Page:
During practice most shooters, especially competitive shooters, are constantly working on improving their empty reloads. For defensive applications, especially using a weapon with a large magazine capacity, the chances of having to clear a malfunction are more likely than needing to perform an empty reload.
The number of shots fired in an average defensive situation is around 3-4 rounds. If you shoot accurately, placing hits in the proper locations of the threat's body, high capacity pistols have many more rounds than you'll need. An AR - with twenty-five rounds in a thirty round mag - has much more ammo than one should ever require. Although there are always exceptions, chances are you're not going to run empty. With more ammo than you'll need, your focus on practice should be on clearing malfunctions, a greater probability than needing to perform an empty reload.
Malfunctions occur for a variety of reasons. The majority are due to operator error, for example a failure to seat the magazine. Seat the magazine aggressively, like your life depends on it, ensuring it locks in place. With an AR tug on the mag to be sure it's locked in. The last step of loading or checking the status of your weapon – administrative actions – should be confirming there is a round in the chamber.
A faulty round of ammo will cause a stoppage. Inspect every round prior to feeding it into a mag. This will help, but something like a faulty primer won't show up until you get a "click" instead of a "bang." Running quality magazines goes a long way to making sure your weapon functions reliably. Then, sometimes you can do everything right but Murphy's Law kicks in and bad things happen.
Dry practice, using dummy ammo, is the best way to get the repetitions necessary to learn malfunction clearances. To create malfunctions at unexpected times during live fire practice mix in a few dummy rounds with the live ammo in your mags. You press the trigger and get a "click." The weapon is "talking" to you. Immediately you clear the stoppage, getting the weapon functioning and back into the fight.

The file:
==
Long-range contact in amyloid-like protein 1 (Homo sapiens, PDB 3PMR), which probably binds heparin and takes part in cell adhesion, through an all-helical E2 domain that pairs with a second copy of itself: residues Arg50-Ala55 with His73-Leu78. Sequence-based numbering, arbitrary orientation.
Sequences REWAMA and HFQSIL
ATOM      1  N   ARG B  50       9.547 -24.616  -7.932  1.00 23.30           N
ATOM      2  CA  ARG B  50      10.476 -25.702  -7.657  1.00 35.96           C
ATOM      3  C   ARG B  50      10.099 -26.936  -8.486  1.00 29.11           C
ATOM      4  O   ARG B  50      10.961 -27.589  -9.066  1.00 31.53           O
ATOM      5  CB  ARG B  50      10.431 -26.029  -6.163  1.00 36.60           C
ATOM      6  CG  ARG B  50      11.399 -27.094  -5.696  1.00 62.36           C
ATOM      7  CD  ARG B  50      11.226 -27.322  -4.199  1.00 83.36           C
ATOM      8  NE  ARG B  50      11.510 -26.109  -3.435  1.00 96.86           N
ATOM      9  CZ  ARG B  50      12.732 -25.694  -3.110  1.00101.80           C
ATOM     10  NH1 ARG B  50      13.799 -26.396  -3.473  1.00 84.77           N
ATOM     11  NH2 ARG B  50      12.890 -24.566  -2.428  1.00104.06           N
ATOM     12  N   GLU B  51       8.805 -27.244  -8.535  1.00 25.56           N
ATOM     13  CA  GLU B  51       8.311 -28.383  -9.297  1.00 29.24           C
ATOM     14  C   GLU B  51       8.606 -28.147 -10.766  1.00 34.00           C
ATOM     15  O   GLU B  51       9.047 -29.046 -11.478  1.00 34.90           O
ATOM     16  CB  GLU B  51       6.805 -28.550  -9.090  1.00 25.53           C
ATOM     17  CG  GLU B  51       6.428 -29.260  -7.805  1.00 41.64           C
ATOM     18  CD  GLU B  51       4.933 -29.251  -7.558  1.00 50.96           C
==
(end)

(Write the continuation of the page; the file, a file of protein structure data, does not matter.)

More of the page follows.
Once you've cleared the stoppage take time to make sure your next shot is a good hit. A common tendency is to rush or hurry the shot, trying to make up for lost time. You can't make up lost time. Slow down, get the hit. If your weapon is the source of the trouble that one shot may be the only one you get before having to clear another malfunction.
Most people don't like to practice malfunctions. It's not entertaining, unless you make it so. You tend to make mistakes. This is part of the learning process. But, there is no denying that practice is required to learn, and these are skills that if needed must be performed immediately and efficiently.
Knowing how to operate your weapon includes manipulations. Manipulations include the administrative actions – loading, unloading, and a system or status check of the weapon – and combative or functional manipulations - empty reloads and malfunctions. The type weapon you have determines what techniques you need to focus on. With a revolver, a single stack pistol, such as a 1911 or compact .380, empty reloads are a little more important. With a high cap weapon, i.e. double stack pistols and high capacity carbines, knowing how to clear malfunctions is critical, and probably more important than reloading. Think about what is likely to happen, and practice accordingly.
Tiger McKee is director of Shootrite Firearms Academy, located in northern Alabama. He is the author of "The Book of Two Guns," writes for several firearms/tactical publications, and is featured on GunTalk's DVD, "Fighting With The 1911 - http://shootrite.org/dvd/dvd.html Website: www.shootrite.org